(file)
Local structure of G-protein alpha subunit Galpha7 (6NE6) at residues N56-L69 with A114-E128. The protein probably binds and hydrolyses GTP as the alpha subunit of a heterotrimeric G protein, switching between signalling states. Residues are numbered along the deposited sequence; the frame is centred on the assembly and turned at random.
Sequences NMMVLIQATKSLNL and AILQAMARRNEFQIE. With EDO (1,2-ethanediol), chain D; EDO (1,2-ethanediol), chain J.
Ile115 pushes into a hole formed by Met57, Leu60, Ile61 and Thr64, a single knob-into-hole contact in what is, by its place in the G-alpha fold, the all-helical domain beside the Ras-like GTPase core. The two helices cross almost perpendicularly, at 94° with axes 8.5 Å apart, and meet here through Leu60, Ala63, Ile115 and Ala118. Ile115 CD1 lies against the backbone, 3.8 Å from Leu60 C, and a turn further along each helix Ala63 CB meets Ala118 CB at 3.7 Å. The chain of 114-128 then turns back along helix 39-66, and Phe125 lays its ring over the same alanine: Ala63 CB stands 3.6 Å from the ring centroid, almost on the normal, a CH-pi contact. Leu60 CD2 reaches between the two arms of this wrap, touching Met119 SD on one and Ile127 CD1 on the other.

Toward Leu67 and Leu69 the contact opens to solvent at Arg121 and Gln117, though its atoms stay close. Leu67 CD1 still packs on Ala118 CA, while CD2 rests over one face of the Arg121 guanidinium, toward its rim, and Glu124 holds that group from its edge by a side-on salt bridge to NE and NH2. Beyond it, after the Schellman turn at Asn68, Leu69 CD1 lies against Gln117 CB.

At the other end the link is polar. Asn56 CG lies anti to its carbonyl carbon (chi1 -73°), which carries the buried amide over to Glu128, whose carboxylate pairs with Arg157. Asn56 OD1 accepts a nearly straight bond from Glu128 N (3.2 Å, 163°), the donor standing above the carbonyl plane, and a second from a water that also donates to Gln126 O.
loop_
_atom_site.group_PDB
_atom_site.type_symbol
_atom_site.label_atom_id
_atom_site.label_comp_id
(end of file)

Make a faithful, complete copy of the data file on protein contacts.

Local structure of G-protein alpha subunit Galpha7 (6NE6) at residues N56-L69 with A114-E128. The protein probably binds and hydrolyses GTP as the alpha subunit of a heterotrimeric G protein, switching between signalling states. Residues are numbered along the deposited sequence; the frame is centred on the assembly and turned at random.
Sequences NMMVLIQATKSLNL and AILQAMARRNEFQIE. With EDO (1,2-ethanediol), chain D; EDO (1,2-ethanediol), chain J.
Ile115 pushes into a hole formed by Met57, Leu60, Ile61 and Thr64, a single knob-into-hole contact in what is, by its place in the G-alpha fold, the all-helical domain beside the Ras-like GTPase core. The two helices cross almost perpendicularly, at 94° with axes 8.5 Å apart, and meet here through Leu60, Ala63, Ile115 and Ala118. Ile115 CD1 lies against the backbone, 3.8 Å from Leu60 C, and a turn further along each helix Ala63 CB meets Ala118 CB at 3.7 Å. The chain of 114-128 then turns back along helix 39-66, and Phe125 lays its ring over the same alanine: Ala63 CB stands 3.6 Å from the ring centroid, almost on the normal, a CH-pi contact. Leu60 CD2 reaches between the two arms of this wrap, touching Met119 SD on one and Ile127 CD1 on the other.

Toward Leu67 and Leu69 the contact opens to solvent at Arg121 and Gln117, though its atoms stay close. Leu67 CD1 still packs on Ala118 CA, while CD2 rests over one face of the Arg121 guanidinium, toward its rim, and Glu124 holds that group from its edge by a side-on salt bridge to NE and NH2. Beyond it, after the Schellman turn at Asn68, Leu69 CD1 lies against Gln117 CB.

At the other end the link is polar. Asn56 CG lies anti to its carbonyl carbon (chi1 -73°), which carries the buried amide over to Glu128, whose carboxylate pairs with Arg157. Asn56 OD1 accepts a nearly straight bond from Glu128 N (3.2 Å, 163°), the donor standing above the carbonyl plane, and a second from a water that also donates to Gln126 O.
loop_
_atom_site.group_PDB
_atom_site.type_symbol
_atom_site.label_atom_id
_atom_site.label_comp_id